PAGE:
In 2002 this helped with representing a significant extent of well-being uses. Most of the time, people who have a chronic condition will also have other illnesses or conditions. The United States spent approximately $62.3 billion on the five most common chronic conditions. Heart disease is one of five major chronic conditions that affect 25% of the population in the United States. When the extra circumstances or sicknesses are added in, it bounces the expense of medical services uses to a faltering $270 billion, which addresses 49% of complete medical services costs as per 1996 MEPS information. The cost of health care and health insurance has gone up significantly as a result of these expensive conditions (Stanton, 2006).
HCS 245 Week 1 Introduction to Health and Disease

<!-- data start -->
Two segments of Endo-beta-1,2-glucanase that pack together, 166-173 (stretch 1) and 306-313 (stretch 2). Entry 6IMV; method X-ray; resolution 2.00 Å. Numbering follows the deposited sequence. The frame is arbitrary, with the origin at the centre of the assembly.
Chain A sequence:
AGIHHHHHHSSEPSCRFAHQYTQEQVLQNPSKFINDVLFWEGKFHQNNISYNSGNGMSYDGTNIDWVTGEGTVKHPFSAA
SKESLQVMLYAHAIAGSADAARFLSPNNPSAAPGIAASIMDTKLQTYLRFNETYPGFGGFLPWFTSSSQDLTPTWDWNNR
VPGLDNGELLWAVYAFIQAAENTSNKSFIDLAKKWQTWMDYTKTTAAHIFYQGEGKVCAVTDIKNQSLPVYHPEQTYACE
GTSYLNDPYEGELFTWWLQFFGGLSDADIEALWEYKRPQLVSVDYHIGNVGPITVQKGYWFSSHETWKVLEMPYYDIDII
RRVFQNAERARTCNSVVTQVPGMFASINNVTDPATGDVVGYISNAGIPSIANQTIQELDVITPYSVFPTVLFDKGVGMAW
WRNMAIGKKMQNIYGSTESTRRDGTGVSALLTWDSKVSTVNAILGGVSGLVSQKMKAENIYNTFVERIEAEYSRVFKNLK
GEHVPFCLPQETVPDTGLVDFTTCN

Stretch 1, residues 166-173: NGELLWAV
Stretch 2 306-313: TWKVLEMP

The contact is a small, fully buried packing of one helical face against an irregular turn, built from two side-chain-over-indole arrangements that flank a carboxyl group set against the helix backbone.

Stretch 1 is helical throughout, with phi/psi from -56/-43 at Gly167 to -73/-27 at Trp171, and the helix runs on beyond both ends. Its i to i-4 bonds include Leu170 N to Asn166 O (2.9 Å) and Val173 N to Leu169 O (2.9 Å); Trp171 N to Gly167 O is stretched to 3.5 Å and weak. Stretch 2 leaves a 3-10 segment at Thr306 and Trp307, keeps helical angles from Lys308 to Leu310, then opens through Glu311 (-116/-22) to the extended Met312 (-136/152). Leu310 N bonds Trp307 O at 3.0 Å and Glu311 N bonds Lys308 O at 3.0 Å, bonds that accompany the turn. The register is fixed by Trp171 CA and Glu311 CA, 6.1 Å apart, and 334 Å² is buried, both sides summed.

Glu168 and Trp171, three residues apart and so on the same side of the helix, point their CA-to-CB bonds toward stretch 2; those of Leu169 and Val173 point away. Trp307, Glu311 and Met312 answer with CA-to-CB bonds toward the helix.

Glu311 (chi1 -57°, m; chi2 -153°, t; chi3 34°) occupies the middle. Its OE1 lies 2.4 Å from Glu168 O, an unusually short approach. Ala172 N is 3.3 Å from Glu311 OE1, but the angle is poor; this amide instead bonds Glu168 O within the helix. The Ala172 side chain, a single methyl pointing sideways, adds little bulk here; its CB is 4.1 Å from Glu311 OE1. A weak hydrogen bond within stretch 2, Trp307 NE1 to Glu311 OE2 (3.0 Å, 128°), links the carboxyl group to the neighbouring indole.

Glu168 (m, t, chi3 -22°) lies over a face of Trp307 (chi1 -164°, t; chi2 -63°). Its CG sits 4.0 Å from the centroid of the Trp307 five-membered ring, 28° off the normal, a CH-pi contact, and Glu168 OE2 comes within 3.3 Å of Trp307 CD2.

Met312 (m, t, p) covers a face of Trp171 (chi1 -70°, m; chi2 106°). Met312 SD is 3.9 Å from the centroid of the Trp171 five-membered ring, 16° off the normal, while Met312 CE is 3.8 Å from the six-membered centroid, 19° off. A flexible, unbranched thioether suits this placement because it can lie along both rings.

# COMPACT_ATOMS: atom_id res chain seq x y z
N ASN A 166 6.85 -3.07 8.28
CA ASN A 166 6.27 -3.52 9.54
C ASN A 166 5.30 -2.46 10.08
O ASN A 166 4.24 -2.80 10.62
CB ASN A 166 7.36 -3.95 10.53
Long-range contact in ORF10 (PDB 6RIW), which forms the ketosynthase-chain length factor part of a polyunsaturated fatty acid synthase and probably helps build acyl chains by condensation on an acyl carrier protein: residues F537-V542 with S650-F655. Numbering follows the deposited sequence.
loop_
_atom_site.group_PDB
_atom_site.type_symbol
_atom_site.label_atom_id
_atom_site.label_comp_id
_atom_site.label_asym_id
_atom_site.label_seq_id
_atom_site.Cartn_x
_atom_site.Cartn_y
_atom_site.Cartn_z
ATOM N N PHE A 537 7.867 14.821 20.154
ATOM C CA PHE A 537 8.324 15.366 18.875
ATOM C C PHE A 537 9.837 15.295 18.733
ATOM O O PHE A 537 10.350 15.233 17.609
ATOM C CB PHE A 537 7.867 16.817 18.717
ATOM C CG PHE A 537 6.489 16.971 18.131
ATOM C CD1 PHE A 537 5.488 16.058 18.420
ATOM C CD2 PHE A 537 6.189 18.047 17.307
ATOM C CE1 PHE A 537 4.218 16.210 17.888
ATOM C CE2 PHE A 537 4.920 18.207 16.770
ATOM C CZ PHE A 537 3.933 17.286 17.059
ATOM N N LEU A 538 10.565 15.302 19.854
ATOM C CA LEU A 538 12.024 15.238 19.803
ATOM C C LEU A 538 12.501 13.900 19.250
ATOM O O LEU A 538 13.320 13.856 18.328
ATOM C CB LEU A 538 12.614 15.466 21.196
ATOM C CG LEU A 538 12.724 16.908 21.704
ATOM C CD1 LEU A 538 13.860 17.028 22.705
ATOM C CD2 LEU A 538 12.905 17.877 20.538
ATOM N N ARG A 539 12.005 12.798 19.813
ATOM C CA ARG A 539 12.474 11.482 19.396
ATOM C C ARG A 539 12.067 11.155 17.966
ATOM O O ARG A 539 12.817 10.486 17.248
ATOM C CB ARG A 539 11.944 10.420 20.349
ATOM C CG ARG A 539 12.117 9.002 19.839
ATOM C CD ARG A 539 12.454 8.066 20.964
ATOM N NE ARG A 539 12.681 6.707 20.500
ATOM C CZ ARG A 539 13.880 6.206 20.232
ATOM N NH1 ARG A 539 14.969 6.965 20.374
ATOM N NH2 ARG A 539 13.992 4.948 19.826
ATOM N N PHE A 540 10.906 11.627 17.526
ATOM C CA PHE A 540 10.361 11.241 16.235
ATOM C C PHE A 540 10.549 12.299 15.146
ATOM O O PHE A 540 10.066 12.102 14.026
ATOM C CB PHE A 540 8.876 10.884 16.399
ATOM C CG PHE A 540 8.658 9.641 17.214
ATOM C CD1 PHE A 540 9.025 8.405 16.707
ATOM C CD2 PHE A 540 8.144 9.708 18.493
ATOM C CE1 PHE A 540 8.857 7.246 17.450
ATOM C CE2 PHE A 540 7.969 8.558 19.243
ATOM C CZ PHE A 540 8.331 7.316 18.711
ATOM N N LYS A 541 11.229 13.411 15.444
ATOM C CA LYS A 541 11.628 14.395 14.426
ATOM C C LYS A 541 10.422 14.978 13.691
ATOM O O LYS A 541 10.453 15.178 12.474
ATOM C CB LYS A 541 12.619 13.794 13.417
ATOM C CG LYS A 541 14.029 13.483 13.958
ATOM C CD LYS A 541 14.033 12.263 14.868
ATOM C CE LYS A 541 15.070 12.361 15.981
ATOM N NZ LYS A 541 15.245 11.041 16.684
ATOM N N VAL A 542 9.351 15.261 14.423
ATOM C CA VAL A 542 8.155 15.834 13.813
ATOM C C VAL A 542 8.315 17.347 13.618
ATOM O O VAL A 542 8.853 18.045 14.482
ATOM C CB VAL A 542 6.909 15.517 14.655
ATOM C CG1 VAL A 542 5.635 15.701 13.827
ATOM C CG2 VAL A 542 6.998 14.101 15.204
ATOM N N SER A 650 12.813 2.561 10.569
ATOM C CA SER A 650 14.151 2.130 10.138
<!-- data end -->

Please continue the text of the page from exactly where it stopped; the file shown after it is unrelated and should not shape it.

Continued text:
The narrowing of the blood vessels that carry oxygenated blood to the heart muscle is known as coronary artery disease (CHD). According to Mayo (2013), high cholesterol, high blood pressure, obesity, tobacco use, and blood clots are the causes of CHD. This can frequently prompt a Myocardial Dead tissue (MI) or Intense Myocardial Localized necrosis (AMI), otherwise called cardiovascular failure. A chronic condition known as cardiomyopathy can result in an enlarged and thickened heart muscle. Arrhythmias, or irregular heartbeats, can result from this disease, which weakens the heart frequently and can cause heart failure. Cardiomyopathy can be caused by chronic high blood pressure, viral infections, previous heart attacks, thyroid disease, diabetes, excessive alcohol or drug use, genetic conditions, and even unidentified causes.